Chasing racing success and improved performance helps motorcycles, too. Harley-Davidson made great waves with its flat tracker bikes. Honda’s bikes have won the Paris-Dakar 6 times now, and its CB750 was the first to be called a ‘superbike.’ But there’s one brand that’s perhaps the most-closely tied to racing: Ducati. Over the years, the Italian company has produced many fast and sporty bikes, some owned by celebrities, and been called the Ferrari of the motorcycle world. But why exactly do Ducati motorcycles have such a reputation?
How racing helped shape Ducati motorcycles
Interestingly, Ducati didn’t start out making motorcycles. As Donut Media explains, the company was founded in 1926 by 3 Italian brothers that wanted to make radios. And while their radio factory was amazingly advanced for the period, after WWII Italy needed transportation, not radios. So, Ducati switched to bikes.
At first, its products really were bicycles. Only they were fitted with a tiny motor licensed from another Italian firm, Siata. With only 1.5 hp, it wasn’t fast, but it got 180 mpg. After producing more than 25,000 of these bikes per year, Ducati developed its own motorcycles, starting in 1950.
At the time, competing in races like the Moto Giro d’Italia helped promote a motorcycle company’s wares. Basically, races were like the Instagram influencers of the 50s and 60s. Ducati was facing bankruptcy, but the company hired engineer and designer Fabio Taglioni to help Ducati’s racing team win. And with the 1956 Ducati 125cc Grand Sport, the team took 1st place at the Moto Giro d’Italia. Thus, setting up the close relationship Ducati motorcycles have with racing.
Iconic features of Ducati motorcycles: engines
Most of the characteristic features of today’s Ducati motorcycles developed through racing. Perhaps the best known is Ducati’s desmodromic valves.
Inside most modern engines, as Roadshow explains, a camshaft opens the combustion chamber’s valves, and springs force them closed. However, because early springs were made of poor-quality metal, at high speeds, they would either fail or break. Taglioni solved this by replacing the springs with solid arms and lobed cams. Today, the system mainly just adds cost and complexity, but it’s a Ducati trademark. The technology first debuted in the 1956 125 ‘Trialbero’ race bike, according to Silodrome, and appeared on a road bike in 1969.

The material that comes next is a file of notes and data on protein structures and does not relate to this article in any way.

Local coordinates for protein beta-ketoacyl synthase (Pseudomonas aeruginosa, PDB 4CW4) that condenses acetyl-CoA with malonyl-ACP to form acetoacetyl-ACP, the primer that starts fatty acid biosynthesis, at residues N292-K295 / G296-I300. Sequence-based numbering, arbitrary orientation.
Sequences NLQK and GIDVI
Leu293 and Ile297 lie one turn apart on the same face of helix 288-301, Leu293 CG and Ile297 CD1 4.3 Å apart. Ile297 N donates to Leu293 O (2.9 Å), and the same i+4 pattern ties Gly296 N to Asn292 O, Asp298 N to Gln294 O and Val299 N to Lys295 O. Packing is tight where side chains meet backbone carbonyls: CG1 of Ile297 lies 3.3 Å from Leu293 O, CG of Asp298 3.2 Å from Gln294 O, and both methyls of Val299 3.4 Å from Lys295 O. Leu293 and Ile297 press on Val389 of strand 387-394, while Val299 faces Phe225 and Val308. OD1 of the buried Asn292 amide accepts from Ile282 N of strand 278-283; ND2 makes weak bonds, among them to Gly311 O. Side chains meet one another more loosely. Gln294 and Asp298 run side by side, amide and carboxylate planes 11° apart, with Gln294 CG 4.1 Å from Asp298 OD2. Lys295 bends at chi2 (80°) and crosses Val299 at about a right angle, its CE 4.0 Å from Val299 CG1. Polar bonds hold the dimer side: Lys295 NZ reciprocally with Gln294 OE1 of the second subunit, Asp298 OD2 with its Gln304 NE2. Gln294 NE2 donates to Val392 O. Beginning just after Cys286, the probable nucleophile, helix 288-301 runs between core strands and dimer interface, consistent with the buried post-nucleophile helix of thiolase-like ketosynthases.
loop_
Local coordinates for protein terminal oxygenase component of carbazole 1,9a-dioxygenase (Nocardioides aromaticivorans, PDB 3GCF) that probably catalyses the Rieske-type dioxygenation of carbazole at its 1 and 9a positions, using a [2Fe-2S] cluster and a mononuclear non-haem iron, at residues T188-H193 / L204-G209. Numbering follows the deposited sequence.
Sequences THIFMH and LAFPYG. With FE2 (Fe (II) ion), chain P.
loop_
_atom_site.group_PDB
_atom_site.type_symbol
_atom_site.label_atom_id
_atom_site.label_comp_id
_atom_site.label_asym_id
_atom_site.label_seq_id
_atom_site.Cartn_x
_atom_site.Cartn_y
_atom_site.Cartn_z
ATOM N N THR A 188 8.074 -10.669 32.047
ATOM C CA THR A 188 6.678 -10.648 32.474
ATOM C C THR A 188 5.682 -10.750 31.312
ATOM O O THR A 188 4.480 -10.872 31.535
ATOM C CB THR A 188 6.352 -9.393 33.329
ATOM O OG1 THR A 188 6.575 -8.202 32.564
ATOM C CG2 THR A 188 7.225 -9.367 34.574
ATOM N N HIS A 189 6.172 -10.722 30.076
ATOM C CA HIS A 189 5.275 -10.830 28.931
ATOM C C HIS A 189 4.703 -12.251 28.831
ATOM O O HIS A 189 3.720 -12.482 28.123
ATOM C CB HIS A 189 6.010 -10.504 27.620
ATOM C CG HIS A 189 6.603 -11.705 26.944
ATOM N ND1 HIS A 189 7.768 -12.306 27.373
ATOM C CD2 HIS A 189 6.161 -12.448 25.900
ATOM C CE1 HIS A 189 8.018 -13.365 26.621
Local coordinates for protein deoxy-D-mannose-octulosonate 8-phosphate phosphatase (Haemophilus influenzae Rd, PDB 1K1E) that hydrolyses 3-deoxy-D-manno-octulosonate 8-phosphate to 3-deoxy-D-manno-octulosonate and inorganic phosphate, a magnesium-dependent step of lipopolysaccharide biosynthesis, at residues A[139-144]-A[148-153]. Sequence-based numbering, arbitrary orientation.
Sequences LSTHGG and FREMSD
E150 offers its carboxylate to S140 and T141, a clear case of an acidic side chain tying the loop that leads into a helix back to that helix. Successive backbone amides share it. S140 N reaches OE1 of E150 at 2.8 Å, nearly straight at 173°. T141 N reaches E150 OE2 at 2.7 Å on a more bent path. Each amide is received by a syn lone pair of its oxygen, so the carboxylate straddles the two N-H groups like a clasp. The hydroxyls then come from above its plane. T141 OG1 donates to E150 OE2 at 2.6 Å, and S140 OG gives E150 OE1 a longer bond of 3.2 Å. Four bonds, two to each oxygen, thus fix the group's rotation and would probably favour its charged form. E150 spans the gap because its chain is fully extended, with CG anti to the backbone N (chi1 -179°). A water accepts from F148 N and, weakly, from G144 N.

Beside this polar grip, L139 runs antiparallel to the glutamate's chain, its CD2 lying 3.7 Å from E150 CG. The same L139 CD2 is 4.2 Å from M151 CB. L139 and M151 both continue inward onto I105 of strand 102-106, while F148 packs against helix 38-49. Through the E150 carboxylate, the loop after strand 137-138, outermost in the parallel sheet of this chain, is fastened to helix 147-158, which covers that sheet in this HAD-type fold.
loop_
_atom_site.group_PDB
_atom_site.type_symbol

The late 60s and early 70s saw the rise of Japanese superbikes like Honda’s CB750. It also saw the introduction of another Ducati staple: the 90° twin, or L-twin. When equipped with desmodromic valves, the 1972 Ducati 750 Imola Desmo won 1st and 2nd place in the 1972 Imola 200, Italy’s equivalent of the Daytona 200, according to Motorcycle Classics. This victory paved the way for the 1974 Imola 750SS, one of the best-handling motorcycles ever.
Iconic features of Ducati motorcycles: frames and design
Taglioni would later update his L-twin design by swapping the expensive and noisy bevel-gear-driven cams with cheaper, easier-to-maintain rubber belt-driven ones. Ducati motorcycles still use rubber belts. This engine first debuted in the 1979 Ducati 500SL Pantah, which, according to Ian Falloon’s The Complete Book of Ducati Motorcycles, also saw the debut of Ducati’s trellis frame. This frame, Cycle World explains, allowed the bike to flex and dig into corners, providing better feel and control for the rider.
This trellis frame would later play center-stage in one of Ducati’s most iconic modern bikes, the Monster. Influenced by 1980s ‘streetfighter’, or ‘naked’ bikes—racing bikes that had all fairings and excess elements removed—the Monster was a bit of a hodge-podge, taking components from many different Ducati motorcycles to save costs. However, this bike would become, and still is, one of Ducati’s best-selling bikes. By 2005, fully half of all Ducati motorcycles ever sold were Monsters.
But while the Monster is important to Ducati’s current image, there’s one other, even more, important motorcycle: the 916. Motorcyclist Magazine reports it’s wildly-considered to be the most beautiful bike ever built, even 25 years after its debut.
The work of Massimo Tamburini, who Cycle World reports also designed the trellis frame, it featured design elements that still influence modern Ducatis. The exhaust was routed underneath the seat for better aerodynamics. It had a magnesium single-sided swingarm: the magnesium for weight-savings; the single-sided part was to speed up tire changes at the racetrack.
Technology and speed
The descendants of the 916 also introduced some important technology for the motorcycle world. The 2009 1198 was one of the first bikes to come with traction control, for example. The later 1199 R is one of the fastest motorcycles ever made, topping out at 202 mph.
Its successor, 1299 Superleggera was the first production bike to feature a carbon-fiber frame, sub-frame, swingarm, and wheels.
Some Ducati downsides
To be fair, even with all these features, Ducati hasn’t won a lot of MotoGP titles. Ducati has won more Superbike Championships than any other manufacturer combined, but the racing team didn’t win the MotoGP title until 2007. And although the brand has introduced more ‘entry-level’ models, such as the Scrambler Sixty2, its bikes aren’t exactly cheap.
In addition, although Ducati’s motorcycles have improved over the years, their reliability can be somewhat questionable. And with how closely Ducati ties its image to performance and racing, many of its bikes are definitely not for beginning riders. However, the brand has tried to make its motorcycles more daily-ridable and extending their service intervals. And Jalopnik reports that, with the proper tools, used Ducati maintenance can be fairly affordable.
It’ll almost certainly be cheaper than owning a four-wheeled vehicle from that other well-known Italian brand.
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